Tuesday, May 29, 2012

Birthday Cake

The cookout had ended. The chicken took nearly 2 hours to cook fully but it had cooked and it had been delicious. No one had gone hungry. People came a few at a time and left a few at a time, until 8pm when there were only seven of us left. We loaded up Fraleigh's car with the now dirty utensils and tinfoil pans and knives and uneaten tomatos and avacado and the abandoned bags of chips.

While packing up, I realized that no one had brought a dessert. More signficantly, there hadn't been a birthday cake. No candles. No singing. At no point throughout my birthday had someone sung to me. It may have been the first year that it had happened that way.

And I wanted cake.

Some of you may remember some of my past cake experiences, the Loneliness Cake from earlier in the spring as the chief example of what can happen when I get my mind set on cake baking. I get stubborn and desperate. In fact, many of my baking experiments came to be through stubbornness and desperation. Why cakes? I don't know. Maybe its the same reason I tend to paint my toe nails when I'm angry. It is a nameless urge.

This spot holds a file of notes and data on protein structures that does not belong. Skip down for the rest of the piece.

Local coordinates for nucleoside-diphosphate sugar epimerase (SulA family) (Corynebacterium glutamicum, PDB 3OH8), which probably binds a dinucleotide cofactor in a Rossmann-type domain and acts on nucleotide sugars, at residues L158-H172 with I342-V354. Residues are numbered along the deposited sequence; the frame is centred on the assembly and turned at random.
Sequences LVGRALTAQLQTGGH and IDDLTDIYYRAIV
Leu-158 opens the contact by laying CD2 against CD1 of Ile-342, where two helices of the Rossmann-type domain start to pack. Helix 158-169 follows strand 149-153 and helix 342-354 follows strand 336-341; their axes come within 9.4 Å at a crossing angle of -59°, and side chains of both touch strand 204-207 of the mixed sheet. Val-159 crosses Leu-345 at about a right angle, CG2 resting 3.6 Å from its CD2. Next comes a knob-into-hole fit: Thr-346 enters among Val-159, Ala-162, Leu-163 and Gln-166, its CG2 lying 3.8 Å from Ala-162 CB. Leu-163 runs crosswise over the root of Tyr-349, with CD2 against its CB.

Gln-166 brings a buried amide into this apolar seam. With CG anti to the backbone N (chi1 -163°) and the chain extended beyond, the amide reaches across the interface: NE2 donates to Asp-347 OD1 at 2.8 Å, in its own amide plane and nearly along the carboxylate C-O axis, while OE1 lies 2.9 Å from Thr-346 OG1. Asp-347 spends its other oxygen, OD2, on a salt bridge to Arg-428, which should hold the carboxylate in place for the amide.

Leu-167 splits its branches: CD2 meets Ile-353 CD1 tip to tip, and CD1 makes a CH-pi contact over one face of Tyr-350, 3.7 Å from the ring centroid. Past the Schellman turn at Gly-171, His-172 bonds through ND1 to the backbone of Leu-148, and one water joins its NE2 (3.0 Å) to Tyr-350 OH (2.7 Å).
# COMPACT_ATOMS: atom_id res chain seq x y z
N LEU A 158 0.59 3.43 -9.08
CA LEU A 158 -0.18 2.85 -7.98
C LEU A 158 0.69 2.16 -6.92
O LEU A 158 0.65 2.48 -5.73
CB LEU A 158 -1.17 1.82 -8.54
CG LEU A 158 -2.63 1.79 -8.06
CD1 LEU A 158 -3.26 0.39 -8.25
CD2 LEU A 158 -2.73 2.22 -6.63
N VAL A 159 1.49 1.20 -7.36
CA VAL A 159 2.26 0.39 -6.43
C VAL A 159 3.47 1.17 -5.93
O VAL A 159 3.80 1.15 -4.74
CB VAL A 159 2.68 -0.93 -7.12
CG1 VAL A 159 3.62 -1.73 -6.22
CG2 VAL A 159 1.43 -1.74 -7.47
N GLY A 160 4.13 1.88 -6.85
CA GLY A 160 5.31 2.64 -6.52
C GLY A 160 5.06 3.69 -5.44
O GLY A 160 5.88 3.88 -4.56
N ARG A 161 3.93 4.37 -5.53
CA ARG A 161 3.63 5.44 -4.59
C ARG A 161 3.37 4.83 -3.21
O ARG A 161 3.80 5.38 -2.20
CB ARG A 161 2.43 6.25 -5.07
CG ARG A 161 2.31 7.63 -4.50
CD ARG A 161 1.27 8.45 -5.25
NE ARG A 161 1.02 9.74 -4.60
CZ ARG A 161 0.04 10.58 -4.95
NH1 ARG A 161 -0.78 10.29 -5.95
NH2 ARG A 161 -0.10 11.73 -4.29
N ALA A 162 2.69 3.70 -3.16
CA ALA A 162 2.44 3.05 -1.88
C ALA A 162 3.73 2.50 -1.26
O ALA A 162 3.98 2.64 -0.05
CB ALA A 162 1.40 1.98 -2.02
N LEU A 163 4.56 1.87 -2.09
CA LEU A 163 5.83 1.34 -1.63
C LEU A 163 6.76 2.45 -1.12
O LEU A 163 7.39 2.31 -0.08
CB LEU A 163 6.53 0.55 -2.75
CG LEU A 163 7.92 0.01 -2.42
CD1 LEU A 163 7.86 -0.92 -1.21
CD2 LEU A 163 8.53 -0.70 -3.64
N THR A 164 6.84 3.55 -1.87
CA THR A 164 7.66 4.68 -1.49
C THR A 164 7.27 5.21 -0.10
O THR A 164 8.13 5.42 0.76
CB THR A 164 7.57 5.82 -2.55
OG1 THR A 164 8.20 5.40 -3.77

Debate ensued. People wanted different things from the evening. But I was serious: I wanted cake. Specifically, carrot cake. I was pretty sure I had all of the ingredients. So back to Whim Cotty it was.

Cue Mass Chaos.

I've never been part of quite that level of scattered effort. People were pulling things out of cupboards and from the dishwasher and we were starting the cake at the same time we were cleaning dishes from the cookout. It turns out that, once again, I didn't have the right about of oil. Hannah left to get some from her apartment. Pans were dropped. Carrots grated. Flour was haphazardly measured into mixing bowls. Seth perched the computer on his head so we could read the recipe that I only had saved as an email to Barb.





And the, of course, the mixing and baking smelled just fine. It even tasted pretty good.


The aesthetics of cake-from-pan-removal still leaves a lot to be desired.



But a little bit of fire goes a long way to cover the sins of falling apart cakes.

The candles burned a little too long and wax got on portions of the icing. Something had to be done and much of the icing ended up on various noses and in hair.

A proper icing fight: an excellent way to end a birthday celebration!






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